|LOW AMP DRAW,
HIGH AIR FLOW,
AND IT JUST GOES ON AND
675 Brea Canyon Rd. ,Suite 11
Walnut, CA 91789 USA
|XFAN IS PRODUCT OF
(C) 2006 S&S TECH.
ALL RIGHTS RESERVED.
|Q1. I have no mods to my car, is there any gain for me to get a better electric
A1. No if your stocked car has electric fan(s) in it. Yes if your car / truck has a
clutch fan, and you wish to gain more acceleration on your car from each stop.
An electric fan to replace a clutch fan will definitely help.
Q2. Why should I go for a brushless fan instead of a brushed fan?
A2. It is really a matter of performance. A high-performance brushed fan would
actually work just fine as long as it delivers the air flow you are looking for. There
are three major drawbacks from a brushed electric fan to be considered. First
drawback is that a brushed fan's life is limited by its brushes that will eventually
be worn out. Second drawback is that a brushed fan has efficiency of 50% to
60% which means a lot of energy is wasted. Third drawback is that a brushed
fan has a starting current that is usually twice the amount of its continuous current
draw. An XFAN does not have brushes so it lasts for very long time. An XFAN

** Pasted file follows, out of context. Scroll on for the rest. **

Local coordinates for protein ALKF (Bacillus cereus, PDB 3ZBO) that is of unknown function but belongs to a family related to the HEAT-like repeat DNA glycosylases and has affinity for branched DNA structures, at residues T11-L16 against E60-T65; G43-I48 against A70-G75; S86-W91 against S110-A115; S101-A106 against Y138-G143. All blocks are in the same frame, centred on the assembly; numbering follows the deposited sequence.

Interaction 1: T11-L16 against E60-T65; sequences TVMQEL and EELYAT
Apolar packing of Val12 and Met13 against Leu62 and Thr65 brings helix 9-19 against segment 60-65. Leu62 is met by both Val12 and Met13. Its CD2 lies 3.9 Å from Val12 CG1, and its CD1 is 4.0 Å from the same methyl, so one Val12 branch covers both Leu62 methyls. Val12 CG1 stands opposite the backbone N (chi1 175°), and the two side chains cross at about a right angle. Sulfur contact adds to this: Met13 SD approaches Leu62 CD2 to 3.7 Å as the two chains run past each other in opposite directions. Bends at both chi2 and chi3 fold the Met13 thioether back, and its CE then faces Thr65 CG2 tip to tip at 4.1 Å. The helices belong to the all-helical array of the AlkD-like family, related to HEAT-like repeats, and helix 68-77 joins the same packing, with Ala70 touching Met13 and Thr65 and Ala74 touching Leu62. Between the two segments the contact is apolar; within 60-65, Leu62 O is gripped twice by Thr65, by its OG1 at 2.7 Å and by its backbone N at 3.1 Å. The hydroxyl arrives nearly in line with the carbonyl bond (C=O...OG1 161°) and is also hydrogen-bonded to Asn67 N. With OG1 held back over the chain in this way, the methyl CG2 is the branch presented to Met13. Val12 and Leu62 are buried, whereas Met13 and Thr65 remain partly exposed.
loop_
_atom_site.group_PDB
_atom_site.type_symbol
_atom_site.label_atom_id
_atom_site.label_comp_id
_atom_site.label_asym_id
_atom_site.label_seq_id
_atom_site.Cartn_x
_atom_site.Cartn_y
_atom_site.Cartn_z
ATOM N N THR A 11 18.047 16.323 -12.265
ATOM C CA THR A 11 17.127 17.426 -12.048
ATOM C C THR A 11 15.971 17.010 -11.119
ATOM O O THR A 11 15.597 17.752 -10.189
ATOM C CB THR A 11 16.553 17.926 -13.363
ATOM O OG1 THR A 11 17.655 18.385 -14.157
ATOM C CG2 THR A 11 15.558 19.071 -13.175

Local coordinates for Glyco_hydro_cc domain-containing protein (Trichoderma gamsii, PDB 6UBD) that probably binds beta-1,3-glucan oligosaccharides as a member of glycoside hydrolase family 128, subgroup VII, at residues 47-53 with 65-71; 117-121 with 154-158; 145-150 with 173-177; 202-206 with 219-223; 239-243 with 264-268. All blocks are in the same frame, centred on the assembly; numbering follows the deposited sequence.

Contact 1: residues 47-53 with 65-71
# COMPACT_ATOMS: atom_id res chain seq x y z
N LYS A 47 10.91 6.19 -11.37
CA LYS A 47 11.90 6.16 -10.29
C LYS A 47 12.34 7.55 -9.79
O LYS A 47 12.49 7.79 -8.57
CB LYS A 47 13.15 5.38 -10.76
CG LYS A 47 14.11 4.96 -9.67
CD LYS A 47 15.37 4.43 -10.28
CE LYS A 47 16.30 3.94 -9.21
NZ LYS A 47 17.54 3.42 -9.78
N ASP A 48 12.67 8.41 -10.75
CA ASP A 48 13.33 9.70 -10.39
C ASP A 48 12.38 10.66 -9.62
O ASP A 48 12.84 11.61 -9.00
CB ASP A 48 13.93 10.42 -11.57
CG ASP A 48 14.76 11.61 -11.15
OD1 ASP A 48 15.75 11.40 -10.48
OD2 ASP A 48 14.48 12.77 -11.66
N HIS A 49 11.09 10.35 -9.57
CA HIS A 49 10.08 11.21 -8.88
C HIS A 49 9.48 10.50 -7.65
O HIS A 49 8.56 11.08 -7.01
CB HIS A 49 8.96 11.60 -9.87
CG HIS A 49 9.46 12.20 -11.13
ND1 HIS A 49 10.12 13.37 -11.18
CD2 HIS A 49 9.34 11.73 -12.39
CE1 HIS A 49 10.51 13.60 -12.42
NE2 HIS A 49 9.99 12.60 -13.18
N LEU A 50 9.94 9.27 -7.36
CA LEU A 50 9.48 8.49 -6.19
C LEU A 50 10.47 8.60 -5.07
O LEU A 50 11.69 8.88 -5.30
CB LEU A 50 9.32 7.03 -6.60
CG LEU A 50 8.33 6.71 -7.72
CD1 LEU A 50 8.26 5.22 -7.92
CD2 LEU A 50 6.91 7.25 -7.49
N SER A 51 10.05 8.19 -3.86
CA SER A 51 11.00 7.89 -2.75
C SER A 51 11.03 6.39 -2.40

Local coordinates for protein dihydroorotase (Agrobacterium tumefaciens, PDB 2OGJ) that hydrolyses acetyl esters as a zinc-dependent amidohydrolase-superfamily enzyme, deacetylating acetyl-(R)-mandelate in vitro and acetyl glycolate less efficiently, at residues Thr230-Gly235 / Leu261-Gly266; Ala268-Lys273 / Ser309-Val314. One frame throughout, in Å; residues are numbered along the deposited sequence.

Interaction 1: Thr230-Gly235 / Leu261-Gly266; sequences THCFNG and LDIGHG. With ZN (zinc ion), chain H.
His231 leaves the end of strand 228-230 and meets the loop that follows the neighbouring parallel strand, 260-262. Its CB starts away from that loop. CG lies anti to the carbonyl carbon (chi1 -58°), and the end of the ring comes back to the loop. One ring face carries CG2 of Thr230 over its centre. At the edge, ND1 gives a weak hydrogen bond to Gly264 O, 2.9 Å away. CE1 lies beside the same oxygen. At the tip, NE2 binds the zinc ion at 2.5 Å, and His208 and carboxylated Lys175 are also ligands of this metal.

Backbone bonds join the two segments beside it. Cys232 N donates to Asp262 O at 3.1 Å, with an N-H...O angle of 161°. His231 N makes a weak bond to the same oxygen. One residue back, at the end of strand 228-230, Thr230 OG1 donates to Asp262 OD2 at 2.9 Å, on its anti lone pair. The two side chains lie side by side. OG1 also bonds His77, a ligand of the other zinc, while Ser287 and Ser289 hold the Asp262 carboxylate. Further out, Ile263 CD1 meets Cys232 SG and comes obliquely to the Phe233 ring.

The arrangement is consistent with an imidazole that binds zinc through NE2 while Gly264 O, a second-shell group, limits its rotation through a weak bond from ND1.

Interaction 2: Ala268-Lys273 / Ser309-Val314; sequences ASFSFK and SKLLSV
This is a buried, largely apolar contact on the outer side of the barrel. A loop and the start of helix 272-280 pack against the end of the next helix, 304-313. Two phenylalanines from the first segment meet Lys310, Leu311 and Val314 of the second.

has efficiency up to 90% so it saves a lot of energy. Finally, an XFAN has
current limiter with smooth start so it does not spike up a high current for each of
Q3. Hey, I saw this aftermarket cooling fan that claims to deliver 3300+ CFM
with its "high torque fan motors feature sealed ball bearings and fully balanced
blades." Not to mention the price for the fan is very attractive so why should I
consider an XFAN?
A3. Almost all electric fans out there have sealed ball bearings. But even
bearings have their low end to high end products. Our fans use NSK sealed ball
bearings that are imported from Japan. Our fan blades are also balanced for
less vibrations and for longer life of the motor. We heard about the fan you
mentioned and we highly recommend you to measure the fan with the following
instruments. Get an air meter and an ammeter to measure the fan's FPM vs. its
amp reading. To obtain CFM simply multiply the averaged FPM by the area (in
sqr ft) covered by the fan blade minus the "dead zone" area of the fan where the
motor occupies. You might be surprised what you are going to find out.
Q4. What is the difference between brushed and brushless motors?
A4. Please read "The Motor" section for great details on this topic. You may
click here to get there.